Healthy Planet, Healthy Body
For socially conscious Generation Z, the health of the planet and personal health aren’t radically different. Concern for animals and the rise of plant-based eating has boosted veganism by 600% in the U.S. between 2014 and 2017 alone, according to a 2017 Global Data trend report. Organic food has grown from 3.1% of the total food market in 2009 to 5.5% in 2017, based on Organic Trade Association figures. The healthy living trend has caught the attention of adult beverage suppliers and on-premise businesses.
Diageo, for one, offers Ketel One Botanical, with lower alcohol (30% ABV), no artificial flavors or sweeteners and no sugar. The company has also invested in Seedlip, a “distilled non-alcoholic spirit” that is made for use in alcohol-free cocktails and is sugar and sweetener free, with zero calories.
The drinks trade, too, is moderating its consumption in an effort to create a sustainable work life. This year at Tales of the Cocktail, William Grant’s opening party was entirely teetotal, with 20 booze-free cocktails on pour—an experience likely to boost alcohol-free options on bar menus across the country.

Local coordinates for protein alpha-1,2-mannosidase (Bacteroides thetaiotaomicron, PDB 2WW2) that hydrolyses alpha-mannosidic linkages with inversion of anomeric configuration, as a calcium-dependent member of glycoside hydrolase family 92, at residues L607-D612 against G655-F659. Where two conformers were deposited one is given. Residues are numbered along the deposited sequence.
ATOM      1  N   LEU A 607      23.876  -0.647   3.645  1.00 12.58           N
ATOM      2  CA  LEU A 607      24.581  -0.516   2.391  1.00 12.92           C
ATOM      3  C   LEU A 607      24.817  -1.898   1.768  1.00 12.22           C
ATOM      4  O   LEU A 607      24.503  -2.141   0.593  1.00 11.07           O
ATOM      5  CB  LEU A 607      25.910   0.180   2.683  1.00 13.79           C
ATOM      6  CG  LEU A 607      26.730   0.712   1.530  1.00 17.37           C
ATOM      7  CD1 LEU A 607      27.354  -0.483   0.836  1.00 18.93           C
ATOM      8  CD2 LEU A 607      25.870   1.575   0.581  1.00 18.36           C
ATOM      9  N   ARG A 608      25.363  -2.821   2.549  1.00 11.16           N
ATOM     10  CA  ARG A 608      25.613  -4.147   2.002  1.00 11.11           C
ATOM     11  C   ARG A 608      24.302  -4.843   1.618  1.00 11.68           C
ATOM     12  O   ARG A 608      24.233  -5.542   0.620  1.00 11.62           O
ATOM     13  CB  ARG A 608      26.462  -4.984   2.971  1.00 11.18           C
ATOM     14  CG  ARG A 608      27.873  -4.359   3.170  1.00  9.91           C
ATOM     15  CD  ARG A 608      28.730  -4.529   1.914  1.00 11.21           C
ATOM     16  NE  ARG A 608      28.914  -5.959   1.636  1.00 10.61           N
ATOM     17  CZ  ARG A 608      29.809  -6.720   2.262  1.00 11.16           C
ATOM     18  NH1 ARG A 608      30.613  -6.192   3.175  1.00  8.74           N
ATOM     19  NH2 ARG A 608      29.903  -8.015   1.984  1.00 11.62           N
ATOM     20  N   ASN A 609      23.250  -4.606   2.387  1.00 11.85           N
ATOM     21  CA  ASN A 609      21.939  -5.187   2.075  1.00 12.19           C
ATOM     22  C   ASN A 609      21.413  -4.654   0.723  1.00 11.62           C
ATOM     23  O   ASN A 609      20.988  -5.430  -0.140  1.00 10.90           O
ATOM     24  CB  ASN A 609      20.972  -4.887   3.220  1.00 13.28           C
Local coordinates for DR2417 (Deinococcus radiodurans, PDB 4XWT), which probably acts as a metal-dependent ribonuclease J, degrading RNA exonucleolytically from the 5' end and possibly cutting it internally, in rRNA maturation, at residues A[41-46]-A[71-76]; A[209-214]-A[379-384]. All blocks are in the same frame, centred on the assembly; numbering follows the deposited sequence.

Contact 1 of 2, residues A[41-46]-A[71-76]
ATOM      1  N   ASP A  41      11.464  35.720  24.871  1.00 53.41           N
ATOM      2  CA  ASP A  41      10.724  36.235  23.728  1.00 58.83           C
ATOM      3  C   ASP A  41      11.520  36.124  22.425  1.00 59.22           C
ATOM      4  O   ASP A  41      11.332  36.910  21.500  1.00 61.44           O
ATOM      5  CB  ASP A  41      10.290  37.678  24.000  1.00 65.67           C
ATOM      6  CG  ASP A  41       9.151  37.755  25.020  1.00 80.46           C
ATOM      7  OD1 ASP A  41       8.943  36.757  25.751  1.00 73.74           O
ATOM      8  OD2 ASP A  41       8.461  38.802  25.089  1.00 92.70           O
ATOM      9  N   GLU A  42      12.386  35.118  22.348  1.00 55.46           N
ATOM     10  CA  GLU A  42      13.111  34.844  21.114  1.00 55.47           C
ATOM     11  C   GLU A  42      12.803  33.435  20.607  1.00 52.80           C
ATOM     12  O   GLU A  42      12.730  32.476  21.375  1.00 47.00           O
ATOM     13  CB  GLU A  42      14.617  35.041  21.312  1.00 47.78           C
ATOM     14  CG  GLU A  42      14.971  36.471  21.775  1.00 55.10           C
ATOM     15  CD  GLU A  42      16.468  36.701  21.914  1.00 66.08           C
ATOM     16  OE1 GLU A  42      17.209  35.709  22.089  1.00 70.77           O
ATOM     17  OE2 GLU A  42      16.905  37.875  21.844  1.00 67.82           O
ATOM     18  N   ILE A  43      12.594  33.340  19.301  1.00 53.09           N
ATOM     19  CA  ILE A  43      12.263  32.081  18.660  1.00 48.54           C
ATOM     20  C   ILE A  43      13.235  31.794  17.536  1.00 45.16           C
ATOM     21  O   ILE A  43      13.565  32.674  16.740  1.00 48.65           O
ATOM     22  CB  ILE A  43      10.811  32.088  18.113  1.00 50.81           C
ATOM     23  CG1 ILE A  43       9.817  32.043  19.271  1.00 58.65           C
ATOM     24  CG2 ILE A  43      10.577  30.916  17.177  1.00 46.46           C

Culture also has an impact on the consumption of alcohol. Imperial Lamian in Chicago offers a menu of authentic Chinese food to a clientele that is about half Asian, says Beverage Manager Gerardo Bernaldez. He realized two years ago that some of his guests “aren’t into drinking” and added six non-alcoholic cocktails, which “increased revenue by, like, $5000 a month.” Many of those drinks have now been replaced by bubble teas with, so far, no change in demand. Generation Z is the most multicultural generation yet, according to U.S. Census statistics, including more young people whose cultures de-emphasize alcohol.
8 Seconds—More or Less
The infamous 12-second attention span among Millennials is now 8 seconds for Generation Z. But what frustrated parents might consider a character flaw is actually a symptom, once again, of life as a digital native. Constant input, both online and off, creates the need for sorting. Anything boring or irrelevant is discarded in a few seconds; items considered engaging or meaningful may get more time, or be passed along to friends. As Queena Zeng puts it, “If we like what you’re trying to communicate to us, we’ll pay attention. If there’s that storytelling that really appeals to us, we’ll listen.”